There are plenty of other Beatles-related titles on Genesis (including ones by early Hamburg associates Astrid Kirschherr and Klaus Voormann), but the one that interests me the most is BIG: Beatles in Germany, which has a chapter by Tony Sheridan. There’s a guy who should have written a memoir, though I don’t know how big the chapter is (and it can’t be book-length, the volume only being 138 pages). The listing on the Genesis website does says “he talks frankly – and for the first time – at length of The Beatles and the early days of their career.”

A more obscure, and more affordable, Tony Sheridan book that few people, or even few Beatles fans, have read.

A more obscure, and more affordable, Tony Sheridan book that few people, or even few Beatles fans, have read.

Genesis naturally has some Rolling Stones titles too. The one I’d be most eager to read is the 2001 production Exile, featuring Dominque Tarlé’s photos of the Stones while they were recording Exile on Main Street in the south of France in summer 1971. More crucially, the 248-page book has 90,000 words, making it more of a “real book” for those of us who want books to read and not just to look at. My guess is it’s better than the non-limited-edition, non-photo-oriented books on Exile on Main Street (of which there are at least three). That’s just a guess, since this 1740-copy limited edition sold out long ago, and it’s going for about $2000 if you can hunt down a copy for sale. Which means I won’t be reading it, unless that fat government research grant comes through soon.

Exile

A real interesting-looking Stones book that will be coming out on Genesis soon (and it might already be out—it’s hard to tell from the website) is Ronnie Wood’s How Can It Be? A Rock & Roll Diary. In a way, it’s not even a Stones book, since it’s based around the diary he kept in 1965, when he was lead guitarist in the Birds, the first band with which he released records. There aren’t many such this-is-what-actually-happened documents, and as such it could be a quite valuable relic not only of Wood’s past, but of the London mid-‘60s rock scene of which he was very much part. (Or, if his diary entries were as perfunctory as the ones that have surfaced from the late ‘60s by George Harrison, it could be nearly useless.) Only 1965 (get it?) copies will be printed, though relative to the other items we’ve discussed here, at a “mere” 295 pounds (about $450-500 US), it’ll be a steal—as long as copies last.

This Birds EP has their recording of "How Can It Be," the song after which Ronnie Wood's new book is named.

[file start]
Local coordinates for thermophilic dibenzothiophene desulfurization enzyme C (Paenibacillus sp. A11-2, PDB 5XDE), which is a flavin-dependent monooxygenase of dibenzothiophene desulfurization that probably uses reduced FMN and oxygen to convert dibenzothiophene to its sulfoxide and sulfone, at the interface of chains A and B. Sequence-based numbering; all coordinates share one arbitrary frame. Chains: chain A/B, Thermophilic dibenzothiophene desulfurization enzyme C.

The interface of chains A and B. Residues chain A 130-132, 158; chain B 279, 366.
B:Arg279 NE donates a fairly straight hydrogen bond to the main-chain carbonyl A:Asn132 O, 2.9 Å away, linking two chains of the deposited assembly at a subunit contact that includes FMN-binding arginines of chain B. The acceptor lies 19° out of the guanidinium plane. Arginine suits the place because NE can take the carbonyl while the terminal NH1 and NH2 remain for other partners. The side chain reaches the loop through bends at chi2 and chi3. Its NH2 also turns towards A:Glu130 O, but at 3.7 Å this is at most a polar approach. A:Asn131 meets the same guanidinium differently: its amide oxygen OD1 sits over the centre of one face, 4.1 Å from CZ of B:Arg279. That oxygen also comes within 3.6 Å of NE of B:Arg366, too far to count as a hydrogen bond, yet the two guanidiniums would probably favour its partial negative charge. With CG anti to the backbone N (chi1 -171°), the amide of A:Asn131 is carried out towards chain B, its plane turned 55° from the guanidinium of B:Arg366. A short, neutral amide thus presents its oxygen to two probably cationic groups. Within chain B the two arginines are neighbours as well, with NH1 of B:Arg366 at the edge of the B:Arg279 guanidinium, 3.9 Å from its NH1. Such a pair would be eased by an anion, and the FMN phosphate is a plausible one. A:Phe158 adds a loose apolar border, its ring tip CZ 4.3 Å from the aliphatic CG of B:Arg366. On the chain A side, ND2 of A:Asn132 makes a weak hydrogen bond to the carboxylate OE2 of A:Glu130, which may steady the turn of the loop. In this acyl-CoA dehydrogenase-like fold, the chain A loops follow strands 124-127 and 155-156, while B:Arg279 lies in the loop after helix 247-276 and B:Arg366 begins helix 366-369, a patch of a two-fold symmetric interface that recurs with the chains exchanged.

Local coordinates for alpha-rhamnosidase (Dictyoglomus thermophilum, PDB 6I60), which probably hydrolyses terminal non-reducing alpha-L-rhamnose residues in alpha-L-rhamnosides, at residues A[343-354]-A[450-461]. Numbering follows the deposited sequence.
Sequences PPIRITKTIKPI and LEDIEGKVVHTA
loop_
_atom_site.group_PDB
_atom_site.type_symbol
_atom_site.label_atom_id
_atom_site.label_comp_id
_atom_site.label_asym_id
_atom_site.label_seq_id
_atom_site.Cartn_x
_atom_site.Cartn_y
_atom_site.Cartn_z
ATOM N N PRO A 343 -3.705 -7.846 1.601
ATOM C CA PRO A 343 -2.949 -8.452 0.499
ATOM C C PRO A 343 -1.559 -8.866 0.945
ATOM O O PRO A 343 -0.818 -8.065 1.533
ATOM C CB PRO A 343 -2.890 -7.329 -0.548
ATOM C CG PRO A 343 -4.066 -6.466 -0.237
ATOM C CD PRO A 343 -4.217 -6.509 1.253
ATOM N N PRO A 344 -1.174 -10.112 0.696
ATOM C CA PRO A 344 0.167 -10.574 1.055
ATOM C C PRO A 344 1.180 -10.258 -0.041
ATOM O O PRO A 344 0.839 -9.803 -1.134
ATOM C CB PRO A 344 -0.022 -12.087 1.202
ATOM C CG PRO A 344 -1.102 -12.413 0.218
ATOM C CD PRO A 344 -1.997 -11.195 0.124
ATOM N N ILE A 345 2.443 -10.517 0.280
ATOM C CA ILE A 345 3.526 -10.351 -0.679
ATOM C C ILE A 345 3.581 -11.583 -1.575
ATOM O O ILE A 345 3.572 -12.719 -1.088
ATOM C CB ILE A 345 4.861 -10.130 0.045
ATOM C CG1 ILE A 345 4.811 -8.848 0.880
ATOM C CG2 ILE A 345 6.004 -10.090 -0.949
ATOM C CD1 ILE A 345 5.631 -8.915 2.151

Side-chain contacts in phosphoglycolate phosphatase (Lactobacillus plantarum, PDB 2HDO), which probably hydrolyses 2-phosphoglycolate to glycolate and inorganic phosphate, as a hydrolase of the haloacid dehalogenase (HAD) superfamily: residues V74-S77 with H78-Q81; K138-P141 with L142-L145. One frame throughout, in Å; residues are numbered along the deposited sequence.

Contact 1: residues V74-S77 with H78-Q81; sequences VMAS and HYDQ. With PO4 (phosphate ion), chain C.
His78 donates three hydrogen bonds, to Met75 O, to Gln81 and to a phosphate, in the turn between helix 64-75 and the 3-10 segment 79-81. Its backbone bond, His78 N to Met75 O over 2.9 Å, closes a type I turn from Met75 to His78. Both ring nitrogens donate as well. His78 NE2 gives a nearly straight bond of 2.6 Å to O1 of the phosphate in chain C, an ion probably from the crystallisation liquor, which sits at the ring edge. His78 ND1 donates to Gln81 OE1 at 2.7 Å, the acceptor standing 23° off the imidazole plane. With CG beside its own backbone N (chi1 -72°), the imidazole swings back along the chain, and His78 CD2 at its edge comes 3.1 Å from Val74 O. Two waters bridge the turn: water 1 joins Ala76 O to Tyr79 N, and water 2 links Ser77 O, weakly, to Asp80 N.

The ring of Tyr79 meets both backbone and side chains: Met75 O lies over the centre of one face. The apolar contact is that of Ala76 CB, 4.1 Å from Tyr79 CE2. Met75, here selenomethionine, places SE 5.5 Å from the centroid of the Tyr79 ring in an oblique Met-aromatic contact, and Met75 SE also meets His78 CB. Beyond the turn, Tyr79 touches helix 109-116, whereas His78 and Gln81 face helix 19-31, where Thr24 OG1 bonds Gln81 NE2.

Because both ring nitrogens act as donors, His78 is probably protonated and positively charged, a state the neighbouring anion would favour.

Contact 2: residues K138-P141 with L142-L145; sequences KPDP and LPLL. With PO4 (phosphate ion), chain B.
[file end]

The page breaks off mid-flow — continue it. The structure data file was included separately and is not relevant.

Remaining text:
This Birds EP has their recording of “How Can It Be,” the 1965 B-side  after which Ronnie Wood’s new book is named.

Genesis has a lot of other rock titles that look like they could be neat, like Maximum Who: The Who in the Sixties, or the 95,000-word California Dreaming, based around photos of the ‘60s/’70s L.A. rock scene by Henry Diltz. But before this turns into an unpaid ad for Genesis, it should be emphasized that there are some other book rarities that aren’t so much geared toward the 1% as almost unknown, in part because they’re about near-unknowns. Like Herb Bermann, for instance. Who? Well, he co-wrote eight of the songs on Captain Beefheart’s 1967 debut album Safe As Milk, though not much is known about him. Until the June 2015 publication of the first edition of his book The Mystery Man from the Magic Band, printed in a run of a mere 100 copies. It’s already sold out, though fortunately the two-part interview with him that seems to form the main part of the text is online here.

Mystery-Man-from-the-Magic-Band

That’s a peril of even finding out of the existence of some of these books—by the time you know they’re out there, they’re gone. Take A Is for Apple, a 686-page job covering Apple Records in just the years 1966-1968, with nearly 3500 (!) images. It’s reviewed (and the authors interviewed) in the new Flashback, but has already sold out, though the price was a fairly steep $117 postpaid to the US (according to one online forum). The authors are thinking of making this series even larger than the planned four volumes, but have not announced any plans to reprint volume one, though the interview hints they might make it available digitally.

apple

Also gone, or at least not easily findable at a below-three-figure price, is Ken Sharp’s 400-page Elvis Presley: Writing for the King: The Stories of the Songwriters, with interviews with more than 140 people who wrote songs for Elvis (or had their songs covered by him). That’s interesting in and of itself, but as the crown on this King, it came with two CDs of rare material. One features previously unreleased RCA recordings of Presley in concert in Las Vegas from 1969 to 1972; the other, more intriguing one has the demos of songs that he learned, going all the way back to “Heartbreak Hotel” (sung by Glenn Reeves), and sometimes performed by songwriters like Otis Blackwell and Mort Shuman. This didn’t come out all that long ago (2006), but it’s already long out of print and scarce, selling for about $200 if you can find a copy online. Although at least a few scattered copies are out there, and not selling for nearly as much as those Genesis titles by George Martin, Derek Taylor, and others.